When additions are made to your property, they will likely affect your tax base. the County Assessor's office will use  AH 531 from the CA Board of Equalization to determine the cost-to-build per square foot for that structure and use this number to determine its value. This value will then be added to the pre-existing assessed value of your house. The addition will not affect the tax base of the rest of your house, however, it could result in a substantial increase in your taxes depending on the scale and cost of the project.

A renovation project such as upgrading your kitchen or a bathroom will not affect your property's assessed value. However, major remodeling projects that involve knocking down walls and substantially changing a majority of the home's interior may result in a reassessment. If you want to avoid this, we suggest bringing your remodeling plans to the County Assessor's office to gain a better understanding of your project's potential impact on property taxes.

Proposition 60/90:

As mentioned above, those who are 55 years or older at the time of purchase may transfer their property's tax base when purchasing a new primary residence. Proposition 60 allows the transfer of your property's tax base within the same county, and Prop 90 allows transfers from one county to another, at the discretion of each county. Unfortunately for us Santa Cruzians, our county does not allow inter-county tax transfers. The following counties do however: Alameda, El Dorado, Los Angeles, Orange, Riverside, San Bernardino, San Diego, San Mateo, Santa Clara, Tuolumne, and Ventura.

Additionally, for tax-base transfer eligibility, the following are required:
  • You or a spouse living with you, must have been at least 55 years old when the original property was sold.

  • The replacement property must be your principal residence and be eligible for homeowners' or disabled veterans' exemption. Your original property must have been eligible for these same exemptions at the time it was sold or within two years of the purchase or development of your replacement property.  

  • The replacement property must be of equal or lesser "current market value" than the original property.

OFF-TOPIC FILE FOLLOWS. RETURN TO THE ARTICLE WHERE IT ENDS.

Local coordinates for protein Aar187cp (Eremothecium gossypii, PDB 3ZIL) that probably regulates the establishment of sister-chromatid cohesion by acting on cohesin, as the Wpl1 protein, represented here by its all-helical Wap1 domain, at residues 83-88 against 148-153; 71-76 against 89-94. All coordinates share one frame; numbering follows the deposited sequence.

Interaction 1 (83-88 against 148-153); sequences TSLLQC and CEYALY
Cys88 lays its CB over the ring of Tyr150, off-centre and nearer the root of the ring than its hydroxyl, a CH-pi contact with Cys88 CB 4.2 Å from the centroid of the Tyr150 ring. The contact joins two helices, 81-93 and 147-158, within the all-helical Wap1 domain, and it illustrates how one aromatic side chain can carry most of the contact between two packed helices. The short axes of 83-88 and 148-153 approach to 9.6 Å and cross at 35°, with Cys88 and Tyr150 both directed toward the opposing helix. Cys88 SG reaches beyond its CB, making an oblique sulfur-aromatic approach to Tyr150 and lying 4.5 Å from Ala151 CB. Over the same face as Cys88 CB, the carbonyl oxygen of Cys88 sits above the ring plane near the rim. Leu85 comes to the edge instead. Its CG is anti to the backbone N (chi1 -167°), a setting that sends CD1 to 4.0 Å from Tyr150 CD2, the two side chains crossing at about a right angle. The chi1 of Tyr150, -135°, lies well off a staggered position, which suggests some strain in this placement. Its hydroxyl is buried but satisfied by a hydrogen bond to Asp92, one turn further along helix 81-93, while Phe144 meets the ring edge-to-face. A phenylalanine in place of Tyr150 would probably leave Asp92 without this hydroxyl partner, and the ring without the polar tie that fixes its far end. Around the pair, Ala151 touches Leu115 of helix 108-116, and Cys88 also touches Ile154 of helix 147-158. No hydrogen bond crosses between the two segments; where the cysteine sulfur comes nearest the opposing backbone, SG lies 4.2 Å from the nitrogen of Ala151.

The replacement property must be purchased or built within two years of the sale of the original property.

  One other important thing to consider:

  • Each senior citizen may only transfer his/her base year value once, with the exception of that person becoming severely disabled after transferring their tax base once. In this case, the person would have an additional exemption from reassessment.  
You can find more details about Prop 60/90 here.

Capital Gains Tax

Part I of this article reviews Long-Term Capital Gains Tax (CGT). If you already have a strong understanding of this concept, and would like to review the current laws on CGT, please skip to Part II. 

Part I: Understanding Capital Gains Tax

CGT is a tax imposed on the profit (capital gains) resulting from the sale of an investment. Your Captial Gains can be calculated as follows:

Capital Gains = Sales Price - Purchase Price

"Sales Price" includes the sum of:
  • all money received from the sale, the value of any notes,

  • mortgages, or other debts that the buyers has assumed (taken over) during the sale,

  • any real estate taxes that the buyer has paid on your behalf,

  • the fair market value of any other property or services you received,

  • and any amount that you received for granting an option to buy your home if the option was exercised.
The following are not included in the Sales Price: Money received for personal property (furniture, draperies, rugs, washer and dryer, and lawn equipment), and payment or reimbursement from an employer because of a job transfer.

The second part of the equation, the "Purchase Price" is your basis. 

The "Purchase Price" includes:
  • the amount you paid for your home (or if you built your home, the cost of the land and the cost to build the home), including your down payment and the amount of any mortgage(s) that you obtained,
  • any settlement fees or closing costs that you paid when you bought your home, excluding financing-related fees,
  • any real estate taxes or other costs you paid on behalf of the seller you bought the home from,

  • any amount you spent on construction, renovation, or other improvements* that are still apart of the home when you sell it, but are not costs of repairs and maintenance,

  • amounts spent to repair damage to your home or the land it sits on,

  • and special assessments for local improvements.

Examples of (*) in the bulleted list above can include a new roof or a kitchen remodel, however, not all money put into your home can be added to your basis. In general, any repairs or maintenance that keep your home in good condition, but do not add to its value or prolong its life cannot be added to the basis.